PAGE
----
There are several free password manager apps available on the Internet that folks on the web tend to take advantage of to remember their passwords and have easy access to all their passwords from any device. One of them is Enpass and that is what we will take a look at today. What’s good about this service is that it’s available for all major web browsers, including Microsoft Edge. Bear in mind, if you’re interested in using Enpass for Edge, you will have to make sure the Windows 10 v1709 is installed before moving forward.
Enpass Password Manager
This post takes a look at Enpass Password Manager for Windows 10, its features and how you can import your passwords from another password manager.
The first order of the day is to download Enpass. After that, download and install the extension for your particular web browsing tools. You know, it’s quite strange that the developers require Microsoft Edge to use a different version of Enpass to save and access passwords. It’s something they need to work on in the future, or maybe it has everything to do with the Microsoft Store limitations.
Enpass in many ways is a lot better than most other similar programs, and that has much to do with it being a native program rather than something used via a web browser. Not to mention, it’s faster too, and that’s good news for folks who are not interested in waiting around. Moreover, since Enpass doesn’t rely on the cloud, your passwords will always be accessible.
Now then, when attempting to gain access to passwords, the user must first type a master password. If that’s too much, the option is there to use a numerical pin. Once inside, users can manually add content, but the easiest way is to log into a website from a web browser and save login details to Enpass when the option presents itself.
I like the fact that Enpass has a feature that tells a number of weak password items are on your list. I had 19 according to the system, and it didn’t take long for me to rectify the problem.
Folks who have problems coming up with strong passwords shouldn’t worry because the program is capable of generating strong and secure passwords.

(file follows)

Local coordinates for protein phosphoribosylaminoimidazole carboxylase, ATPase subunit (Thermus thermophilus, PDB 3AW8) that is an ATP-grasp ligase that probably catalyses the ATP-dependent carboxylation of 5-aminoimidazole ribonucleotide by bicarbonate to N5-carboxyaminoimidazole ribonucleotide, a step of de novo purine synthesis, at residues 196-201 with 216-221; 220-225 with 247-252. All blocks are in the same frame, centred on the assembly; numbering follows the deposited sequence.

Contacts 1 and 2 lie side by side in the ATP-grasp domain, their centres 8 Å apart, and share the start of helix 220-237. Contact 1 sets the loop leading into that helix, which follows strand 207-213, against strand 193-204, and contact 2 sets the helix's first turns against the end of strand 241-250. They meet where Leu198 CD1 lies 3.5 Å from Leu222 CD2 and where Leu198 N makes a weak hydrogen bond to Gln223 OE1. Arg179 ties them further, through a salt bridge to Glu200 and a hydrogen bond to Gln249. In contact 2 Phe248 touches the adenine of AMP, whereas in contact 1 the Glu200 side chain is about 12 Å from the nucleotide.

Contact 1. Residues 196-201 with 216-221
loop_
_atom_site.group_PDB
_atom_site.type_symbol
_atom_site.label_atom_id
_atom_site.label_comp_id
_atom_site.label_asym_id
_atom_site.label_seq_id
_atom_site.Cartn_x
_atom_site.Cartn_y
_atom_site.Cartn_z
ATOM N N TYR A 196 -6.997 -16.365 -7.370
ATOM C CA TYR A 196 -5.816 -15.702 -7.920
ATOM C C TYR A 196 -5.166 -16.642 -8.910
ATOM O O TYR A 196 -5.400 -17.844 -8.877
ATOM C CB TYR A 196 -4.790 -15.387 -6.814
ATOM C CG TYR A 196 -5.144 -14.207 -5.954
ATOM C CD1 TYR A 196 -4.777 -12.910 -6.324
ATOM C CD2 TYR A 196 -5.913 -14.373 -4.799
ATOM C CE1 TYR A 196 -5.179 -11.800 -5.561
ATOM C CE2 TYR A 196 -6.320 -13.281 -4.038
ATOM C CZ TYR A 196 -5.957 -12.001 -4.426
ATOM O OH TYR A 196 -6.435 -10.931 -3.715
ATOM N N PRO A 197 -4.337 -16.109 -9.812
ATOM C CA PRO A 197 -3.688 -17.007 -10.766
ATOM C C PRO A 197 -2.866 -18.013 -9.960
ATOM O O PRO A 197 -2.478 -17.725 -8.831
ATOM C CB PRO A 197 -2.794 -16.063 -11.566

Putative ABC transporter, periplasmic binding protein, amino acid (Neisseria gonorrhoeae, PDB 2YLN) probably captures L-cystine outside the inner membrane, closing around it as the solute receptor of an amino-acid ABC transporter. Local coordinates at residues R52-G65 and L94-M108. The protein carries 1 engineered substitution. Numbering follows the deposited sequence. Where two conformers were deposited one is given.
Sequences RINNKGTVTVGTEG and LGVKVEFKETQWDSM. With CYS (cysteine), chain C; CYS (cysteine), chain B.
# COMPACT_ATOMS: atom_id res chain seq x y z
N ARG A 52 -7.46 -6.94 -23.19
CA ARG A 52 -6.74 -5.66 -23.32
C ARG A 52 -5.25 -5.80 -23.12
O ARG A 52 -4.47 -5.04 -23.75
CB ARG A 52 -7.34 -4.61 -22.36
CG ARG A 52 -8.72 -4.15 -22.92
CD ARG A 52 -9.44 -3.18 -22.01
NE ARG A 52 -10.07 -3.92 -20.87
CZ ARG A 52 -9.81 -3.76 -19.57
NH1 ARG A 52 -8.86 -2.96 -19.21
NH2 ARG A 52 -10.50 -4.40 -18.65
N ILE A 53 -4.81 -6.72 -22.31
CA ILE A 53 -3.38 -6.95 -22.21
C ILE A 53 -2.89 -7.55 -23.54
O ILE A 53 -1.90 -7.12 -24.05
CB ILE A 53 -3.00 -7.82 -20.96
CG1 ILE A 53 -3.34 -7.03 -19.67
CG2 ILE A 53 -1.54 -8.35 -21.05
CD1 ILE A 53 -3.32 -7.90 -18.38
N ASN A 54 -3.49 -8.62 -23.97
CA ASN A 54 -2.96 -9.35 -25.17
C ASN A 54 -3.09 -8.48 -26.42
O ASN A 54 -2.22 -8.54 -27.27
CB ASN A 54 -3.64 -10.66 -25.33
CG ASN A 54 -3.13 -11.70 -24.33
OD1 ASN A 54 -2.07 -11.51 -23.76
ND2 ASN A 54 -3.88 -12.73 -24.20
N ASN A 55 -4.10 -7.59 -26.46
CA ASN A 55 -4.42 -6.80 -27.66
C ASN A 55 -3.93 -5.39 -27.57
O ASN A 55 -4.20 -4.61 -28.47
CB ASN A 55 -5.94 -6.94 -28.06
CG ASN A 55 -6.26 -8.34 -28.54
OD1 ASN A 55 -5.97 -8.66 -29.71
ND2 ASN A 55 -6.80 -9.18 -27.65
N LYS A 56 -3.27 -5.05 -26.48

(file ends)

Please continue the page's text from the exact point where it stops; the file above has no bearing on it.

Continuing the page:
From the Settings menu which is accessible via Tools, the user can synchronize passwords to the cloud or locally. They can even disable the plugin for all supported web browsers as well.
Import your passwords to Enpass
Now then, it’s time to transfer all password contents from your earlier password manager to Enpass. Let’s take the example of LastPass. To start, just log into your LastPass account, go to More Options, then click on Export. From there, the system will prepare your passwords for download. After a few seconds, or minutes, you should see a page with all your content. Just right-click and select “Save As” and save it as a text.
OK, so our Enpass account is empty, and you want to fill it up. That’s good because we’re going to use the text file you’re recently downloaded to get things going in the right direction.
Fire up Enpass, select File > Import. It will ask you to choose which password platform you’re migrating from. Select LastPass from the menu, then at the next screen, click on Choose and then locate the text file and move along from there. You can import your passowrds from several other password managers as well by following a similar procedure.
It shouldn’t take too long for all your passwords to populate Enpass.
Enpass saves your passwords locally and to the cloud
With this service, users can save their passwords to their local computer, their favorite cloud platform, or both. The desktop software is free and can be downloaded from its home page. The Enpass app (requires Edge browser on Windows 10 v1709) at the Windows Store, however, costs $9.99.